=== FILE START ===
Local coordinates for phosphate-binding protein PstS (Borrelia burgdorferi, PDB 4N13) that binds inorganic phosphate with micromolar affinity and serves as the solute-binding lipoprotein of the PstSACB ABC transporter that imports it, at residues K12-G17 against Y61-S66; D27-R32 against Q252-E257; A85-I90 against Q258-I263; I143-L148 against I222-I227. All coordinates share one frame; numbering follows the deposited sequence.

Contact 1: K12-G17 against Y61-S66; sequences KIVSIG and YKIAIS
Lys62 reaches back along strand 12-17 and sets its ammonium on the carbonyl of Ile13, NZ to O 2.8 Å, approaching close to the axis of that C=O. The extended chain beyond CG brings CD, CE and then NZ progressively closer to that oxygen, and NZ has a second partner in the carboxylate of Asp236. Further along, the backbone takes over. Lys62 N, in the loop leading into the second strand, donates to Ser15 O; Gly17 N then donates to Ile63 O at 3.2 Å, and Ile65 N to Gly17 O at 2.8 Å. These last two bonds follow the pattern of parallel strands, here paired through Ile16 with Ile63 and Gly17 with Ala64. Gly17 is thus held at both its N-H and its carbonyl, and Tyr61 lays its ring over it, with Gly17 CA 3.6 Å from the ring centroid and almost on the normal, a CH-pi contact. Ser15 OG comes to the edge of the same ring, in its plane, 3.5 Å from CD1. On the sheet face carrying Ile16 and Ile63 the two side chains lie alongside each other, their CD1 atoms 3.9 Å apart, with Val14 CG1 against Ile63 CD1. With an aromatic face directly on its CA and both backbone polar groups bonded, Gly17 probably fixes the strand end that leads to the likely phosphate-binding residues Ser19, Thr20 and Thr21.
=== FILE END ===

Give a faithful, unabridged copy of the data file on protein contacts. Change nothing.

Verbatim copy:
Local coordinates for phosphate-binding protein PstS (Borrelia burgdorferi, PDB 4N13) that binds inorganic phosphate with micromolar affinity and serves as the solute-binding lipoprotein of the PstSACB ABC transporter that imports it, at residues K12-G17 against Y61-S66; D27-R32 against Q252-E257; A85-I90 against Q258-I263; I143-L148 against I222-I227. All coordinates share one frame; numbering follows the deposited sequence.

Contact 1: K12-G17 against Y61-S66; sequences KIVSIG and YKIAIS
Lys62 reaches back along strand 12-17 and sets its ammonium on the carbonyl of Ile13, NZ to O 2.8 Å, approaching close to the axis of that C=O. The extended chain beyond CG brings CD, CE and then NZ progressively closer to that oxygen, and NZ has a second partner in the carboxylate of Asp236. Further along, the backbone takes over. Lys62 N, in the loop leading into the second strand, donates to Ser15 O; Gly17 N then donates to Ile63 O at 3.2 Å, and Ile65 N to Gly17 O at 2.8 Å. These last two bonds follow the pattern of parallel strands, here paired through Ile16 with Ile63 and Gly17 with Ala64. Gly17 is thus held at both its N-H and its carbonyl, and Tyr61 lays its ring over it, with Gly17 CA 3.6 Å from the ring centroid and almost on the normal, a CH-pi contact. Ser15 OG comes to the edge of the same ring, in its plane, 3.5 Å from CD1. On the sheet face carrying Ile16 and Ile63 the two side chains lie alongside each other, their CD1 atoms 3.9 Å apart, with Val14 CG1 against Ile63 CD1. With an aromatic face directly on its CA and both backbone polar groups bonded, Gly17 probably fixes the strand end that leads to the likely phosphate-binding residues Ser19, Thr20 and Thr21.